Dear Commons Community,
The National Center for Education Statistics released yesterday its annual Condition of Education Report and there is good news in terms of degree attainment but not such good news for blacks and Latinos. As reported in The Chronicle of Higher Education:
“The Education Department’s National Center for Education Statistics released its enormous annual report on the state of education in the United States. “The Condition of Education 2014” is based on 42 national indicators, from preschool enrollment to degree attainment to labor-force participation.
The report doesn’t draw any conclusions, but …the report offers a fairly comprehensive snapshot of both trends and the current state of the education landscape. For example:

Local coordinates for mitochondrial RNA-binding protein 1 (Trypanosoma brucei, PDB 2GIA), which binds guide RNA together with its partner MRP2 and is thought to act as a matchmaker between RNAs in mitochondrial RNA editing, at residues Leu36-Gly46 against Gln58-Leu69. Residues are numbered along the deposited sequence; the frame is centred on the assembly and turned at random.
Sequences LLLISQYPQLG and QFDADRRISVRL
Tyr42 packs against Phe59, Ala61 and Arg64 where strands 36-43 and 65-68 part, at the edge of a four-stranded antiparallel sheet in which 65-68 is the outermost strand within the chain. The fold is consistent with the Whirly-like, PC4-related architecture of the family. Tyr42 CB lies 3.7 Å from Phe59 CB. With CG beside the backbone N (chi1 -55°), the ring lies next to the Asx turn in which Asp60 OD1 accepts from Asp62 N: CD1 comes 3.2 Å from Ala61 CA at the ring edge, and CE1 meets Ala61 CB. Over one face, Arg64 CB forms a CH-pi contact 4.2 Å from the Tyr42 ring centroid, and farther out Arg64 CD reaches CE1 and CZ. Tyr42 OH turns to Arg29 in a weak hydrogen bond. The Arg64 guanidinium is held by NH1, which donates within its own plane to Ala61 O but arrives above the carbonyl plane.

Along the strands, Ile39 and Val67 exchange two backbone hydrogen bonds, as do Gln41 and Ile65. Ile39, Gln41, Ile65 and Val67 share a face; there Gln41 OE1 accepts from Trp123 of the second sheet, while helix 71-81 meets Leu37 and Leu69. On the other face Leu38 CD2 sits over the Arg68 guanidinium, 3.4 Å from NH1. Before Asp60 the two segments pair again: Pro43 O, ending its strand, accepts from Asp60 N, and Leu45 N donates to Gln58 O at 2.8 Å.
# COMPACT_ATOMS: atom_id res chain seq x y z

The total percentage of 25- to 29-year-olds with at least a bachelor’s degree rose to 34 percent in 2013, from 23 percent in 1990. That might not sound like a lot, but the United States is still above average in terms of educational attainment, compared with other developed countries.
In 2011, 33 percent of Americans age 25 to 34 had at least a bachelor’s degree, compared with an average of 29.5 percent among all countries in the Organization for Economic Cooperation and Development. That ranks the United States 12th in postsecondary educational attainment among the 34-member group of developed countries.
However, the gap between the share of white 25- to 29-year-olds with a bachelor’s degree or higher and that of African-Americans at that attainment level widened from 13 percentage points in 1990 to 20 in 2013. The gap between white and Hispanic bachelor’s-degree holders grew from 18 percentage points to 25.”
In sum, American higher education continues to progress and move forward but more so for whites and Asians than blacks and Latinos.